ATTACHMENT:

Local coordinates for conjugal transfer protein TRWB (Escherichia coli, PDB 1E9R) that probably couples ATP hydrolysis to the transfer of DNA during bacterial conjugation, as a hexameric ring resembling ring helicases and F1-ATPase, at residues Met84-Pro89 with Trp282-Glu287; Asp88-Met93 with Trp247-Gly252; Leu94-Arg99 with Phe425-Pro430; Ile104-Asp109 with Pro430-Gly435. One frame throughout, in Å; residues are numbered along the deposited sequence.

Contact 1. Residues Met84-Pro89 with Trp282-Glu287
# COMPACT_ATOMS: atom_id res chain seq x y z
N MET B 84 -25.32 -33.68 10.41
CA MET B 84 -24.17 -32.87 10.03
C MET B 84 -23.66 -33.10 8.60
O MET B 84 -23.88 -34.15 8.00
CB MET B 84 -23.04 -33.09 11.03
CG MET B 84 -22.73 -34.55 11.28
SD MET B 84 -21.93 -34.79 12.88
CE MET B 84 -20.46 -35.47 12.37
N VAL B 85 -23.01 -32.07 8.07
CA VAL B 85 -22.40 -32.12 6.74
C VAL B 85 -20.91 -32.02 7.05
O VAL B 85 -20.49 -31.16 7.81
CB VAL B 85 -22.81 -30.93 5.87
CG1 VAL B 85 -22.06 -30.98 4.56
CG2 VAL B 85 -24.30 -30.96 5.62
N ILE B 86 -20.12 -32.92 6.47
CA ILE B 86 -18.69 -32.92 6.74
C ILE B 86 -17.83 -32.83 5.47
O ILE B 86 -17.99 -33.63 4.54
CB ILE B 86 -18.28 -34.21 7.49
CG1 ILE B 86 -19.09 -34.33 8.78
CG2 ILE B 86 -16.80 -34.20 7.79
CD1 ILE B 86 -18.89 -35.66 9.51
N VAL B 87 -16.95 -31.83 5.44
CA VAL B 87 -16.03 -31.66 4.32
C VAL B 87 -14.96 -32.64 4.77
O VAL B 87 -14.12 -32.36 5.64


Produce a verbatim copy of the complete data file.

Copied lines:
Local coordinates for conjugal transfer protein TRWB (Escherichia coli, PDB 1E9R) that probably couples ATP hydrolysis to the transfer of DNA during bacterial conjugation, as a hexameric ring resembling ring helicases and F1-ATPase, at residues Met84-Pro89 with Trp282-Glu287; Asp88-Met93 with Trp247-Gly252; Leu94-Arg99 with Phe425-Pro430; Ile104-Asp109 with Pro430-Gly435. One frame throughout, in Å; residues are numbered along the deposited sequence.

Contact 1. Residues Met84-Pro89 with Trp282-Glu287
# COMPACT_ATOMS: atom_id res chain seq x y z
N MET B 84 -25.32 -33.68 10.41
CA MET B 84 -24.17 -32.87 10.03
C MET B 84 -23.66 -33.10 8.60
O MET B 84 -23.88 -34.15 8.00
CB MET B 84 -23.04 -33.09 11.03
CG MET B 84 -22.73 -34.55 11.28
SD MET B 84 -21.93 -34.79 12.88
CE MET B 84 -20.46 -35.47 12.37
N VAL B 85 -23.01 -32.07 8.07
CA VAL B 85 -22.40 -32.12 6.74
C VAL B 85 -20.91 -32.02 7.05
O VAL B 85 -20.49 -31.16 7.81
CB VAL B 85 -22.81 -30.93 5.87
CG1 VAL B 85 -22.06 -30.98 4.56
CG2 VAL B 85 -24.30 -30.96 5.62
N ILE B 86 -20.12 -32.92 6.47
CA ILE B 86 -18.69 -32.92 6.74
C ILE B 86 -17.83 -32.83 5.47
O ILE B 86 -17.99 -33.63 4.54
CB ILE B 86 -18.28 -34.21 7.49
CG1 ILE B 86 -19.09 -34.33 8.78
CG2 ILE B 86 -16.80 -34.20 7.79
CD1 ILE B 86 -18.89 -35.66 9.51
N VAL B 87 -16.95 -31.83 5.44
CA VAL B 87 -16.03 -31.66 4.32
C VAL B 87 -14.96 -32.64 4.77
O VAL B 87 -14.12 -32.36 5.64